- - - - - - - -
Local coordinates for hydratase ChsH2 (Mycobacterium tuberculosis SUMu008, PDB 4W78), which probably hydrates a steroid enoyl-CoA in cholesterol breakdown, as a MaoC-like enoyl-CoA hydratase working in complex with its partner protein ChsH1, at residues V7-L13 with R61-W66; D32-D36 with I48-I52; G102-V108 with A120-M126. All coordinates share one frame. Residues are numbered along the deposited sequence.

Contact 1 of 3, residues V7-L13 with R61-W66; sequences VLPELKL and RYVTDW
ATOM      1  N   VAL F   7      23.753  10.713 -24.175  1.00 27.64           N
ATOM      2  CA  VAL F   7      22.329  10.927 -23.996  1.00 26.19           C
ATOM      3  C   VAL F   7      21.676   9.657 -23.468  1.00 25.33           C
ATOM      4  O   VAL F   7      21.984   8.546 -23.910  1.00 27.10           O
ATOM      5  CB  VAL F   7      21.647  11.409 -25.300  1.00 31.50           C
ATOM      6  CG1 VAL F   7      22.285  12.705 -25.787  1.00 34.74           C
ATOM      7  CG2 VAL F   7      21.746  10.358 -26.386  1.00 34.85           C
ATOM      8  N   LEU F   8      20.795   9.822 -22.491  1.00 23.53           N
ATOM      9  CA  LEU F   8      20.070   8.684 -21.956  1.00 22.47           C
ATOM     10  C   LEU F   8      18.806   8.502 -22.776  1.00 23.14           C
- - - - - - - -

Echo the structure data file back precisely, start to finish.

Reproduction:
Local coordinates for hydratase ChsH2 (Mycobacterium tuberculosis SUMu008, PDB 4W78), which probably hydrates a steroid enoyl-CoA in cholesterol breakdown, as a MaoC-like enoyl-CoA hydratase working in complex with its partner protein ChsH1, at residues V7-L13 with R61-W66; D32-D36 with I48-I52; G102-V108 with A120-M126. All coordinates share one frame. Residues are numbered along the deposited sequence.

Contact 1 of 3, residues V7-L13 with R61-W66; sequences VLPELKL and RYVTDW
ATOM      1  N   VAL F   7      23.753  10.713 -24.175  1.00 27.64           N
ATOM      2  CA  VAL F   7      22.329  10.927 -23.996  1.00 26.19           C
ATOM      3  C   VAL F   7      21.676   9.657 -23.468  1.00 25.33           C
ATOM      4  O   VAL F   7      21.984   8.546 -23.910  1.00 27.10           O
ATOM      5  CB  VAL F   7      21.647  11.409 -25.300  1.00 31.50           C
ATOM      6  CG1 VAL F   7      22.285  12.705 -25.787  1.00 34.74           C
ATOM      7  CG2 VAL F   7      21.746  10.358 -26.386  1.00 34.85           C
ATOM      8  N   LEU F   8      20.795   9.822 -22.491  1.00 23.53           N
ATOM      9  CA  LEU F   8      20.070   8.684 -21.956  1.00 22.47           C
ATOM     10  C   LEU F   8      18.806   8.502 -22.776  1.00 23.14           C